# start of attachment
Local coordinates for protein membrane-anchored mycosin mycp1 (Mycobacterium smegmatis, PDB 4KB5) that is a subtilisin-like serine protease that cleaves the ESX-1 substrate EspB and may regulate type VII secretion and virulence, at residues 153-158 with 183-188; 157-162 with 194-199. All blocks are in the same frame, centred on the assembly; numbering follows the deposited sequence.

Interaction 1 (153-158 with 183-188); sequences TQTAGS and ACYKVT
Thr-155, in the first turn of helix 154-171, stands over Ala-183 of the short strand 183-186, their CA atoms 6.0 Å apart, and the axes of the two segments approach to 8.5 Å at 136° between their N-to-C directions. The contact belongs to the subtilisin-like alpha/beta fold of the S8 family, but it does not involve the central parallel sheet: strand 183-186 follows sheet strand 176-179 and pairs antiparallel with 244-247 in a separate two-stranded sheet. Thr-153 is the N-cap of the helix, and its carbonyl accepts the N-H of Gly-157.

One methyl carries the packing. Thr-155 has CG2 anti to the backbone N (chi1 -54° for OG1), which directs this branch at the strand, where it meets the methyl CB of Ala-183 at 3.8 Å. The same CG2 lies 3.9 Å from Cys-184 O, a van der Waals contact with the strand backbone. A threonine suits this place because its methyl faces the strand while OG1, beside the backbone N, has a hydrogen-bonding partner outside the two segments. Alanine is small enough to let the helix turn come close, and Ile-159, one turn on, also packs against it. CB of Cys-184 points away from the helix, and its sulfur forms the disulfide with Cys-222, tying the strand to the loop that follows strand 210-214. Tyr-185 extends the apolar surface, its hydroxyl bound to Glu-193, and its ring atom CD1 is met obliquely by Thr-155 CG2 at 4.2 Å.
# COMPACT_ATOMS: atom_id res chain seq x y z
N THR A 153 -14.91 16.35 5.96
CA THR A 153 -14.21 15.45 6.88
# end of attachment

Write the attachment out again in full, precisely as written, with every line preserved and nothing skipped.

Local coordinates for protein membrane-anchored mycosin mycp1 (Mycobacterium smegmatis, PDB 4KB5) that is a subtilisin-like serine protease that cleaves the ESX-1 substrate EspB and may regulate type VII secretion and virulence, at residues 153-158 with 183-188; 157-162 with 194-199. All blocks are in the same frame, centred on the assembly; numbering follows the deposited sequence.

Interaction 1 (153-158 with 183-188); sequences TQTAGS and ACYKVT
Thr-155, in the first turn of helix 154-171, stands over Ala-183 of the short strand 183-186, their CA atoms 6.0 Å apart, and the axes of the two segments approach to 8.5 Å at 136° between their N-to-C directions. The contact belongs to the subtilisin-like alpha/beta fold of the S8 family, but it does not involve the central parallel sheet: strand 183-186 follows sheet strand 176-179 and pairs antiparallel with 244-247 in a separate two-stranded sheet. Thr-153 is the N-cap of the helix, and its carbonyl accepts the N-H of Gly-157.

One methyl carries the packing. Thr-155 has CG2 anti to the backbone N (chi1 -54° for OG1), which directs this branch at the strand, where it meets the methyl CB of Ala-183 at 3.8 Å. The same CG2 lies 3.9 Å from Cys-184 O, a van der Waals contact with the strand backbone. A threonine suits this place because its methyl faces the strand while OG1, beside the backbone N, has a hydrogen-bonding partner outside the two segments. Alanine is small enough to let the helix turn come close, and Ile-159, one turn on, also packs against it. CB of Cys-184 points away from the helix, and its sulfur forms the disulfide with Cys-222, tying the strand to the loop that follows strand 210-214. Tyr-185 extends the apolar surface, its hydroxyl bound to Glu-193, and its ring atom CD1 is met obliquely by Thr-155 CG2 at 4.2 Å.
# COMPACT_ATOMS: atom_id res chain seq x y z
N THR A 153 -14.91 16.35 5.96
CA THR A 153 -14.21 15.45 6.88